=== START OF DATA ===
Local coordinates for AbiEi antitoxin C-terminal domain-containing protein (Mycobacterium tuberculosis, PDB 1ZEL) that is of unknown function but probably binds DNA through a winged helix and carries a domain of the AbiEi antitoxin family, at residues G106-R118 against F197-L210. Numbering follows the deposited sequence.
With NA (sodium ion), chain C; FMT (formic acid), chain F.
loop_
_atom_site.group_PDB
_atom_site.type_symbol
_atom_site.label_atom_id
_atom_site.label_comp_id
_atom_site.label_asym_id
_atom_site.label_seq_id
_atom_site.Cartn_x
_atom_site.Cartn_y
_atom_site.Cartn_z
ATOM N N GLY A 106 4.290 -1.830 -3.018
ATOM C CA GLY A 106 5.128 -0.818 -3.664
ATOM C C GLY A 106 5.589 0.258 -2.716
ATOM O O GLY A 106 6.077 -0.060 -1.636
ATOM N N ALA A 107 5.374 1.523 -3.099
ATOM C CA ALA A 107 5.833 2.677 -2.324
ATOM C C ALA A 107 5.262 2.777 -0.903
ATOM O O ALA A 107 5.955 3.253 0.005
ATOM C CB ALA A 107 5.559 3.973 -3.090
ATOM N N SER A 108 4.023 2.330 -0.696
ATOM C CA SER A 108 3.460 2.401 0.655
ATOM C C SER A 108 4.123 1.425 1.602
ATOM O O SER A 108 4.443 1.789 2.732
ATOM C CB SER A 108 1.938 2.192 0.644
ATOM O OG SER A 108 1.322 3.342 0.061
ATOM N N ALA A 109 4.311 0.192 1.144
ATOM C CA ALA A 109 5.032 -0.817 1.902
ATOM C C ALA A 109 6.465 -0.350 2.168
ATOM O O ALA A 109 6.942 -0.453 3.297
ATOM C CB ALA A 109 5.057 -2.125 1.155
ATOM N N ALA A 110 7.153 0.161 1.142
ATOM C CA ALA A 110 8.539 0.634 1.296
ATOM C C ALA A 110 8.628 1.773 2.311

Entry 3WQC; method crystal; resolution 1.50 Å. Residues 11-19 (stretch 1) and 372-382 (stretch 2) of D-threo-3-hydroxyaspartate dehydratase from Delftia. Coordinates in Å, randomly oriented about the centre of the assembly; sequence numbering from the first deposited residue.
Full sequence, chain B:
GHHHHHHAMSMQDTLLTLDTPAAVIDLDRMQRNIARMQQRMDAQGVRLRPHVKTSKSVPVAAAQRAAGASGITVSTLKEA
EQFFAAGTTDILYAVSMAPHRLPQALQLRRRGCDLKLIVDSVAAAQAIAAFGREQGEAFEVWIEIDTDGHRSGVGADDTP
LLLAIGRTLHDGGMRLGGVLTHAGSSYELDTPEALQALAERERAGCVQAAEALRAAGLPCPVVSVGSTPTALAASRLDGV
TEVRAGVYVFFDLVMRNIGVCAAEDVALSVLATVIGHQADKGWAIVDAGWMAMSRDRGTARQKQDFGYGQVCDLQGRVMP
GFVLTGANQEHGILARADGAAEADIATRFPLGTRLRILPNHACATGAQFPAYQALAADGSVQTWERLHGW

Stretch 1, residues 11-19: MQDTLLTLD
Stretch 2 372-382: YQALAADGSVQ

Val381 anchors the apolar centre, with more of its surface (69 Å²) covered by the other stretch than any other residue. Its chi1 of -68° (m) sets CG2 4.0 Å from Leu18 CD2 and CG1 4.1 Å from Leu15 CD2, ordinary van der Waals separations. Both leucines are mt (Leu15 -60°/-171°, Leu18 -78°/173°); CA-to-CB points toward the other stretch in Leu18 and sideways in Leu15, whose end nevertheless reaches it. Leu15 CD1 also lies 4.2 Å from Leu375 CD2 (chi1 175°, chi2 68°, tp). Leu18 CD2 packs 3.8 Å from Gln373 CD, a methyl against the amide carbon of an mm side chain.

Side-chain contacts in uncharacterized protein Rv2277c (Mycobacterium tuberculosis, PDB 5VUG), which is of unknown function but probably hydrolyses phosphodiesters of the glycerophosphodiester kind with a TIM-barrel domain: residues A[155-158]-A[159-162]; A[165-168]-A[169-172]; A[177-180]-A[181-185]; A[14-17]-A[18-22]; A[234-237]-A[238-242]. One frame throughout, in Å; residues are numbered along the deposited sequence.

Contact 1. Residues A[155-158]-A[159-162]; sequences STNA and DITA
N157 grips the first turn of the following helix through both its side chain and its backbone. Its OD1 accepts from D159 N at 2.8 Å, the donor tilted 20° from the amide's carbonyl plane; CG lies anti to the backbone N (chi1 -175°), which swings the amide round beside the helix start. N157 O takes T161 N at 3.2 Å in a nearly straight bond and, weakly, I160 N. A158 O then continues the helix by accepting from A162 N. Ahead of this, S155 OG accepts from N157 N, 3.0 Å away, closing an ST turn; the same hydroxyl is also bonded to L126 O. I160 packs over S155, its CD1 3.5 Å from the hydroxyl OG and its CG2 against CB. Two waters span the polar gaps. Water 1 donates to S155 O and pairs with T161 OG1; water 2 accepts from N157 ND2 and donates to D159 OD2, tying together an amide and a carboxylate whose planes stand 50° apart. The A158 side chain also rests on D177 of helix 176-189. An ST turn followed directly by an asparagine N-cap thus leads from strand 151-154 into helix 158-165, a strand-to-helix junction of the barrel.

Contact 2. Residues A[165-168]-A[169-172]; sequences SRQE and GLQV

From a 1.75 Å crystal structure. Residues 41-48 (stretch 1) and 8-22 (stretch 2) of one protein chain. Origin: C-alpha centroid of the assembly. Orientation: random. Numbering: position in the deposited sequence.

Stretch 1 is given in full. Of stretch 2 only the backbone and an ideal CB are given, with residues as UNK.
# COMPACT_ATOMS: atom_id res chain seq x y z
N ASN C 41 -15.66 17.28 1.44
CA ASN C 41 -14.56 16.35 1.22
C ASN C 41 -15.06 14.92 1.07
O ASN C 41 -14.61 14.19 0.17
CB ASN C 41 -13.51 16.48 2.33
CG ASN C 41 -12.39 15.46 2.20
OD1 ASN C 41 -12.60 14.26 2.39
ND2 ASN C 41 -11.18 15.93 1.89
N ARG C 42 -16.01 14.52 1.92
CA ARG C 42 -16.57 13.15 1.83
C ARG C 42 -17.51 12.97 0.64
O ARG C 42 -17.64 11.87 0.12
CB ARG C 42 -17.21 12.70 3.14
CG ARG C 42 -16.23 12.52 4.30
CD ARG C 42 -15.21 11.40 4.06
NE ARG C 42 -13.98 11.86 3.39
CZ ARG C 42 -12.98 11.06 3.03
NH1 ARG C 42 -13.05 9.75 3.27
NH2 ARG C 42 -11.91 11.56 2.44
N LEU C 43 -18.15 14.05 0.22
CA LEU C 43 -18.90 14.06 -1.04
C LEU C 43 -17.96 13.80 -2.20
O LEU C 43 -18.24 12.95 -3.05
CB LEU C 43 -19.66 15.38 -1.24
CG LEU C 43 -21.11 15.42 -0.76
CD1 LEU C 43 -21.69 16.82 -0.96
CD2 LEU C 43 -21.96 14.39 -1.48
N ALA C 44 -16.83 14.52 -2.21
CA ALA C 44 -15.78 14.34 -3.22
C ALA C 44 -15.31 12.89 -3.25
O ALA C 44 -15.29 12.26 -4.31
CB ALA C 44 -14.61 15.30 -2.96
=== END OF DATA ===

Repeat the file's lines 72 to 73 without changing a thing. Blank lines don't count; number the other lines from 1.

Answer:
N LEU C 43 -18.15 14.05 0.22
CA LEU C 43 -18.90 14.06 -1.04